Q113  Mr Ainsworth: So you are not taking into account the total environmental cost, are you?

  Mr Pearce: Not in the sense of the cost on future generations, that is correct.

  Q114  Mr Ainsworth: I am sorry to keep on about this but your paper makes it clear that you regard this as a weakness and yet you also seem to imply that using this system with its weaknesses is the only system around; it is the only show in town. Is that right?

  Mr Pearce: I think that using the monetary valuations should be part of the decision-making process. It should be one of the pieces of information used when making the decisions. Policy makers may consider that they ought to be taking into account the value, the preferences, the impacts on those future generations as well as the current population who are voting for them at the moment. In some sense the numbers do reflect a concern for one's children and one's grandchildren and concerns for future generations because we do have those concerns, but that does not necessarily mean that they will fully reflect what people will want in terms of a stable climate in 50 or 100 years' time.

  Q115  Mr Ainsworth: So those concerns, which many of us I think would think are very important ones, are not reflected in the £1.4 billion?

  Mr Pearce: No.

  Mr Ainsworth: Thank you very much.

  Q116  Mrs Clark: Could I just press you a little on what you actually raised in terms of Mr Ainsworth's questioning. You mentioned people's preferences and I would like to take you a little further down that road. Obviously people's preferences on anything are expressed today, at this moment in time, and I am jolly sure that on a whole range of issues what we value and prefer today is very, very different from say what we preferred in the 1960s. Obviously people's preferences are going to change quite dramatically, I would have thought, in the next 30, 40 or 50 years if, for example, the effects of global warming and perhaps the loss of biodiversity become more pronounced. I am very uncertain as to whether current approaches to monetisation actually take this into account. Do they, and should they?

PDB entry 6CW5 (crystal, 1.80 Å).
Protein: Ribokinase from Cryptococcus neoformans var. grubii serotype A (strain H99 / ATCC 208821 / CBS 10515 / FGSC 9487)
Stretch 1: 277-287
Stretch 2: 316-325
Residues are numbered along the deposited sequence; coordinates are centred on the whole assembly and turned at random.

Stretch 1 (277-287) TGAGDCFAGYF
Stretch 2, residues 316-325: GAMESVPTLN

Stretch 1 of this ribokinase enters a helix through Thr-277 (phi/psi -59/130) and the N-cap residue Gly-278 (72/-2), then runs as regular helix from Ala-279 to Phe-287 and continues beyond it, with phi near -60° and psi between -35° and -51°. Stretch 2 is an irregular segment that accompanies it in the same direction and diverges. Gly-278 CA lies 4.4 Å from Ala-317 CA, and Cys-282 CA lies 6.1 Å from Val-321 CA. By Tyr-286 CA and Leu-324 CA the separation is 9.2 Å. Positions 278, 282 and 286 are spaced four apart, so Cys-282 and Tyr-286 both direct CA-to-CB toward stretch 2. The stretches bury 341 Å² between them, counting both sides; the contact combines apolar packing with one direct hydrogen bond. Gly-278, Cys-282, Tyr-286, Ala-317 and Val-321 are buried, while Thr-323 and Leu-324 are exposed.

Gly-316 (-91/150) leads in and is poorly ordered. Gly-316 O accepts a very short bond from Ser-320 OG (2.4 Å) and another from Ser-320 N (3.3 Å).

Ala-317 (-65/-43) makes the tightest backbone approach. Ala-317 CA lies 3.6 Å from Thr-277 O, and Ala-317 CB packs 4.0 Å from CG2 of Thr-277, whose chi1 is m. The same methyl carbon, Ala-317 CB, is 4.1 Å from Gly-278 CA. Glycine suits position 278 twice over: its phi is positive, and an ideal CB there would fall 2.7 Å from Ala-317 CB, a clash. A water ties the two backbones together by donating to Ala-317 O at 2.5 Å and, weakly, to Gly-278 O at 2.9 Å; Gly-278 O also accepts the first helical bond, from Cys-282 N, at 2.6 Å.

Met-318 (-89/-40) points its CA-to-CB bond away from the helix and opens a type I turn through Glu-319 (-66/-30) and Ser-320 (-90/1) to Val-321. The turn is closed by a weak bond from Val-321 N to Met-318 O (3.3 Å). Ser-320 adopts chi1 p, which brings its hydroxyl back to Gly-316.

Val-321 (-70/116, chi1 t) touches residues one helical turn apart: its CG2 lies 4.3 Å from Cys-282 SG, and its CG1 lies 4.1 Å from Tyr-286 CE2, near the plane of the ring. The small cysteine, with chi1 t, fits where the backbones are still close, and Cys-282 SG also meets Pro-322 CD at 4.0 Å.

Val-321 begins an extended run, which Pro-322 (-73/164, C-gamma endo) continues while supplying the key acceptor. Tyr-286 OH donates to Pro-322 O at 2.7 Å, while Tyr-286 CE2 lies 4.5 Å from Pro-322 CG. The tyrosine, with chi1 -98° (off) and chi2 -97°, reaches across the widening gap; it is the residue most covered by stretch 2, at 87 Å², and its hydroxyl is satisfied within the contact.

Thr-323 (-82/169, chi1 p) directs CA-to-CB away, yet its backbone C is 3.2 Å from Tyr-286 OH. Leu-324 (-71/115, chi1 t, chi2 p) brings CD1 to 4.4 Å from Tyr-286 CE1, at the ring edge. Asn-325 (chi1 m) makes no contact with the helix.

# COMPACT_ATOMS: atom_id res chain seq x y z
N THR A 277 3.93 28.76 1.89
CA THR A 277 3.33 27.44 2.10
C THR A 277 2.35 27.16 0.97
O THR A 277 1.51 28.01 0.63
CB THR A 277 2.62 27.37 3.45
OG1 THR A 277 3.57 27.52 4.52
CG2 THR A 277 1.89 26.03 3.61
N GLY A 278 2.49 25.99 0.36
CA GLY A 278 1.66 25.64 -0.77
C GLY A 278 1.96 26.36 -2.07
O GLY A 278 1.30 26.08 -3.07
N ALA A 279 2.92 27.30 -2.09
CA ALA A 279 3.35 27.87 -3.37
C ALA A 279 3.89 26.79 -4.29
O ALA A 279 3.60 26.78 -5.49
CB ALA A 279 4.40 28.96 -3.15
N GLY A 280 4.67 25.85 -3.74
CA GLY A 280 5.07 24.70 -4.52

Mr Pearce: They certainly do not take into account changing values. In principle the people who are surveyed in measurements of this kind can express their preference for preserving biodiversity or preserving a stable climate by avoiding climate change, but I think there is an issue of principle as to whether people are fully informed about that to the extent that as more information comes along they may change their preferences, their values and their thoughts about the relative importance of these issues compared to other uses for their money and resources.

  Q117  Mrs Clark: So obviously the way that we are approaching it at the moment is a sort of snapshot approach, is it not?

  Mr Pearce: Yes.

  Q118  Mrs Clark: Which again would lead to underestimating the true environmental cost?

  Mr Pearce: It certainly is a snapshot approach, as an election is a snapshot approach, as a market for cars or tomatoes is a snapshot of people's values at the moment. Monetary valuation attempts to mimic the actions of a real market to get the value of it. Yes, you are right, values may well be different in the future but I do not know that we can predict exactly how they would change.

  Q119  Mrs Clark: It is not just values in this country, is it, in say 30 or 40 years' time when we have agreed and established that those values and preferences may be very, very different but also what about at this moment in time but actually not in the UK, perhaps in a third world country? Surely they might have very, very different value scales and preferences?

  Mr Pearce: Yes.